Fewer than 60 people saw Thomas Jefferson defend and explain what he meant when he wrote that all men are created equal. Nearly a century later, one of this country's greatest presidents risked everything, including the young experiment called democracy, to genuinely act upon the task begun by Jefferson and others. His memorial in Washington, D.C., produced two more startling performances -- Marion Anderson singing the National Anthem in 1939 and Dr. Martin Luther King Jr. in the sweltering heat in August of 1963 encouraging all of us to have the shared dream.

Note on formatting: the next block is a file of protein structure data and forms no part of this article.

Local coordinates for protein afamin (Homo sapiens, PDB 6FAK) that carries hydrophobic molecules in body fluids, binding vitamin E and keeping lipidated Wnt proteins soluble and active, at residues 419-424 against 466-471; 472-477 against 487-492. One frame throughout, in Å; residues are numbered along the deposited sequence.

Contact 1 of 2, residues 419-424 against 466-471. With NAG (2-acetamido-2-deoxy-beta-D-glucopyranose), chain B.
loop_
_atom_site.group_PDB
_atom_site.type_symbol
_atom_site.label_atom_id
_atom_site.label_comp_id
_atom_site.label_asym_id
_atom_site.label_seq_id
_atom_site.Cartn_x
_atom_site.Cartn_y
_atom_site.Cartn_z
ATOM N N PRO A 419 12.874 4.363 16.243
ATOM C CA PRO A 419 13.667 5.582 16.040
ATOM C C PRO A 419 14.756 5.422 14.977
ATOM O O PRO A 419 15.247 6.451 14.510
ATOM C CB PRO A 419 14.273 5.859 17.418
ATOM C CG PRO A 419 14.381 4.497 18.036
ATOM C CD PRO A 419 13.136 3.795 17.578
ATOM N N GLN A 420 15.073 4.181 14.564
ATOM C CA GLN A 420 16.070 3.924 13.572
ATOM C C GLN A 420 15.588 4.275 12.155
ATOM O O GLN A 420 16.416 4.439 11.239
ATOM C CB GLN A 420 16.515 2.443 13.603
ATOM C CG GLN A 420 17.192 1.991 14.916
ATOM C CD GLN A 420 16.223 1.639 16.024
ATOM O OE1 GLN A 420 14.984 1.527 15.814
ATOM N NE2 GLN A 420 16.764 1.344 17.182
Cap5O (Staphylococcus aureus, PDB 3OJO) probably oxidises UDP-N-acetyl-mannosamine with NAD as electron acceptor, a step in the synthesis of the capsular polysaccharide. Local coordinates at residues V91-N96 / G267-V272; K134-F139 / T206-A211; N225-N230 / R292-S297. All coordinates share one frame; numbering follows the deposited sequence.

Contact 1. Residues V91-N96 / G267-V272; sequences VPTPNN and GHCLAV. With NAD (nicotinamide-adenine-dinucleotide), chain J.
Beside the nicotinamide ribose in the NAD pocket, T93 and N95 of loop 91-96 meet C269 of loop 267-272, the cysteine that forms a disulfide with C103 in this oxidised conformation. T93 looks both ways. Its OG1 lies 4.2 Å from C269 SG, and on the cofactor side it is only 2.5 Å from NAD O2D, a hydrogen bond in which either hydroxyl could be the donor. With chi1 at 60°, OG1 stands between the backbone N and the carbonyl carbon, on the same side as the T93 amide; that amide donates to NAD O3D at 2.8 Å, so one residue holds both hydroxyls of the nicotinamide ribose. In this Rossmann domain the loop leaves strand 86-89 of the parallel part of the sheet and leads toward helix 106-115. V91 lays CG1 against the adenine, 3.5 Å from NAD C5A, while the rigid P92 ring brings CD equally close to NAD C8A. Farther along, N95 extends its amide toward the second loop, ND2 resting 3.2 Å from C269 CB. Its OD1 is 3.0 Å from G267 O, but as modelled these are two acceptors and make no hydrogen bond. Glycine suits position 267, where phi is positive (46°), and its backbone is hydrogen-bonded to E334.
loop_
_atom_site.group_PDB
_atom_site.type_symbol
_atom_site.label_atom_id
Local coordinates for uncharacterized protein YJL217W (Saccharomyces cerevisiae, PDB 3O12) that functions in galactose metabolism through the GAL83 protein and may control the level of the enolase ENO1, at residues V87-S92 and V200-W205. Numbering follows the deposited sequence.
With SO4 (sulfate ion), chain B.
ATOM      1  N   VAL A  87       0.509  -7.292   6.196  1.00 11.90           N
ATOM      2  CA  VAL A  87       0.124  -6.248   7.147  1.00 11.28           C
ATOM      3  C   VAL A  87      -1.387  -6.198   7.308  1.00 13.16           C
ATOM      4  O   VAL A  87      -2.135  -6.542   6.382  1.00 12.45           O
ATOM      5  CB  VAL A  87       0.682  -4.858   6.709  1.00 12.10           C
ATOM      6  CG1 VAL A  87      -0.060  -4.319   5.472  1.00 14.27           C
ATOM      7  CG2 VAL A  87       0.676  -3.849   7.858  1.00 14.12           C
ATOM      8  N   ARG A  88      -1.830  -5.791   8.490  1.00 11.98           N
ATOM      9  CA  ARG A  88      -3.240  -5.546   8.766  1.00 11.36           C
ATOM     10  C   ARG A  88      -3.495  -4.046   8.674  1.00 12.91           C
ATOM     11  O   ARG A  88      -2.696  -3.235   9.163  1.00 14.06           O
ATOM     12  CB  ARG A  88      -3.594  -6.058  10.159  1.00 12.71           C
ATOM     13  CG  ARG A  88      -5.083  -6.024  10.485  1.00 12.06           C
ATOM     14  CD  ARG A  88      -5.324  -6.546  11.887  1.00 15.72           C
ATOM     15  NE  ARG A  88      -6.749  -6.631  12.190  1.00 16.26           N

Between those two dates, Jackie Robinson made his debut in April of 1947, breaking 60 years of segregation -- and not merely in baseball. About 26,000 fans saw him play that day, but when Commissioner Selig retired his number 42, 50 years later, all Americans knew his story. No other baseball player entering the Majors will ever wear No. 42. Baseball, and its fans, form a social institution entwined within this greatest of countries.
From a mere 60 folks in a small Philadelphia room in June 1776, to this day, January 20, 2009, with millions upon millions watching, we at MLB.com don't merely pause to watch and admire this young man swear his oath to the Constitution; we recollect, we remember and we rejoice.
This story was not subject to the approval of Major League Baseball or its clubs.